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Gosiger News

7 Things CNC Machine Shops Should Know About Social Media

Social MediaManufacturers from small CNC machine shops to multi-billion dollar companies face the daily challenge of retaining current customers and finding new ones. Accomplishing these tasks falls under the broad umbrella we call marketing – a function that has changed radically in recent years. The primary game-changer is the evolution of digital communications technologies, especially the Internet.

We all know that part of our customers’ buying process is identifying and evaluating resources. This is nothing new, of course. What has changed is the way in which they gather this information. That’s why a company’s Internet presence has become so important. Which brings us to social media. Facebook recently passed the one billion user milestone. Twitter is used hundreds of millions of times each day. YouTube reports they have more than 800 million unique visitors daily. With these numbers it’s no wonder that all major business-to-consumer and many business-to-business companies are including social media in their marketing programs.

So should you be using social media for your CNC machine shop? Before deciding, consider the following:

  1. Remember that social media is not a magic bullet that, alone, will bring customers rushing to do business with you. It’s one of many channels of communication with customers and prospects. Which means it should be part of a comprehensive, integrated marketing program that includes some or all of the promotional tools such as personal selling, advertising, public relations, direct marketing, Internet presence and sales promotion, as well as social media.
  2. It’s a misconception that social media is “free.” True, unless you buy advertising on a social media site or, in the case of LinkedIn, upgrade to a higher level, there is no direct cost. However the real cost of effectively using social media is time. Either you, an employee or an outside service provider must manage the social media program. This means preparing and uploading content, monitoring customer activity and responding to customer comments.
  3. The nature of social media is to build relationships with others. It’s not an effective “selling” channel for manufacturing businesses. Rather, it is an opportunity to listen to what your customers are saying about you (if, in fact, your customers use social media this way) and to drive people to your Web site by offering information they believe is useful.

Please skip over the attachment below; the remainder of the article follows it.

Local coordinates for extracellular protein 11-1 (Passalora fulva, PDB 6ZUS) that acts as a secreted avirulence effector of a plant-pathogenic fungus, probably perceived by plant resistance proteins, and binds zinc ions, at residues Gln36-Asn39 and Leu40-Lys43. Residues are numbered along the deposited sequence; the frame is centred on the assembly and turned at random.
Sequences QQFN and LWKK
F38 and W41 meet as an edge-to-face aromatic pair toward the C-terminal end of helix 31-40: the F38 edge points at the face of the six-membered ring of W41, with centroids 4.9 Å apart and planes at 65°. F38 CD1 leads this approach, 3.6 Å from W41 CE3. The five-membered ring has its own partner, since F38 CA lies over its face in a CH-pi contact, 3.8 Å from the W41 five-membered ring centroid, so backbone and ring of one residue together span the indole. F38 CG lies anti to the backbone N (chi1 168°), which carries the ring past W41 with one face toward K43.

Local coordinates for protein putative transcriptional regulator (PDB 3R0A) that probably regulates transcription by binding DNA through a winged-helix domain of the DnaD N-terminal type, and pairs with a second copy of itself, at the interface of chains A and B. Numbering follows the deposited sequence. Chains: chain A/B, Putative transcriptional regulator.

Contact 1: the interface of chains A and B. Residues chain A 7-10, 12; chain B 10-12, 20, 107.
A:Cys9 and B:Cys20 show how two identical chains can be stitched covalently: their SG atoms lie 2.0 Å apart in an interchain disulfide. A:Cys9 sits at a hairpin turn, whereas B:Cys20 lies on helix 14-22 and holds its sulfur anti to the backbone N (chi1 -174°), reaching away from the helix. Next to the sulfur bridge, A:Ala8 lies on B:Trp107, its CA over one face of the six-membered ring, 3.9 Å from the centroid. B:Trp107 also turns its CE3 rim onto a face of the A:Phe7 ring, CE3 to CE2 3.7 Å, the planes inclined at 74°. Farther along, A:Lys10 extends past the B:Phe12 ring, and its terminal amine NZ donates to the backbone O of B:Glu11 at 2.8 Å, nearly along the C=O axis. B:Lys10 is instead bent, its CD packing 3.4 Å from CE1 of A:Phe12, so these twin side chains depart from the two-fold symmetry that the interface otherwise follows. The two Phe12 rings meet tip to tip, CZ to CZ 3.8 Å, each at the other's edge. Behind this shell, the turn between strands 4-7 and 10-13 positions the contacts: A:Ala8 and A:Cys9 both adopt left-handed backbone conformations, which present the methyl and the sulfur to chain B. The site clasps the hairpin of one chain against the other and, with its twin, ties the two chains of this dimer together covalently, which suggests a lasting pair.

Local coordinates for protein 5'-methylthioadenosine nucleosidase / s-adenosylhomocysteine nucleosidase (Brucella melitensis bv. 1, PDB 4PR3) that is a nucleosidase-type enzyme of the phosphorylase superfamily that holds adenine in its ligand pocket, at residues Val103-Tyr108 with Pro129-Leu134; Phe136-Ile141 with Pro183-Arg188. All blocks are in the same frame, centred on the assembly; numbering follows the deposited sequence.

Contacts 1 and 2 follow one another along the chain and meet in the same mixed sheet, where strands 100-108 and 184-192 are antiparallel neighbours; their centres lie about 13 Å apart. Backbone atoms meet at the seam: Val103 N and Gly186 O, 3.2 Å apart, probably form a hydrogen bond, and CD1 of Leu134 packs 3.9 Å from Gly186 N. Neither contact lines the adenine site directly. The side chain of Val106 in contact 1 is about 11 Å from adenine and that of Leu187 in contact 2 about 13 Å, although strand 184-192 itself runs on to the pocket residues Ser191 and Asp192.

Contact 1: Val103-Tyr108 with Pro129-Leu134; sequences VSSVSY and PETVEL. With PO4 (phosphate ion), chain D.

4. Because the primary value of social media for manufacturing customers is to drive people to your Web site, you first need to take a critical look at your site and make sure it has meaningful, easy to find content. The content your customers are looking for is information that can help them do their jobs better, solve problems and make their lives easier. Certainly, specifics about your products, capabilities and services are important. However you need to provide more than product information. You need to demonstrate how your company would be valuable to the customer.
  5. Consider establishing a blog by your resident subject matter experts. Providing useful information about your industry, technologies, case studies and other such material helps position you as an expert in your field. Plus, some site visitors will use social media to inform others of a worthy article in your blog, and drive more people to your site. To be effective you must frequently add to your blog, so be sure your blogger(s) are committed to maintaining a regular schedule of updates.
  6. Adding rich content to your Web site can kick up search engine rankings that will attract viewers who will, again, post links on social media. By rich content we mean videos, photos of your products, customer installations, new capabilities (such as adding robots or other new technologies) and interactive devices such as ROI calculators and checklists.
  7. So which social media sites make sense for manufacturers? In descending order of value (because you may not have the resources to maintain all platforms):
    • YouTube is where your customers go to learn about new products, technologies, and how to do things. Therefore, you should have a YouTube channel and regularly upload videos of your products, applications and “how to” programs. Important: make sure you include text that explains what is going on in your video that contains key words that will show up in YouTube’s search function and on Google and other search engines.
    • LinkedIn is to business what Facebook is to consumers. Potential customers go there to find out about companies in which they have an interest. But beyond listing your company’s pertinent information, join a LnikedIn group that targets your customers and provide content with links to useful information you have on your site.
    • Wikipedia is where many people go to learn more about a subject, and anyone can post content. So it may make sense to write an article for Wikipedia about something your customers may be interested in like “Tips for Machining Titanium” with a link your site.
    • Photo Sites, like Pinterest and Flickr get tremendous traffic. It’s hard to say how effective posting your product or installation photos will be, but it may be worthwhile if you have the time.
    • Twitter & Facebook are, of course, the 800-pound gorillas of social media sites. However the value to manufacturers, at least at this point, is questionable, especially in light of the time commitment involved. If, after you have optimized your Web site, created and maintain your blog, YouTube, LinkedIn and Wikipedia, and still have the resources to do so, you can take a crack at these sites. Like chicken soup, it couldn’t hurt.
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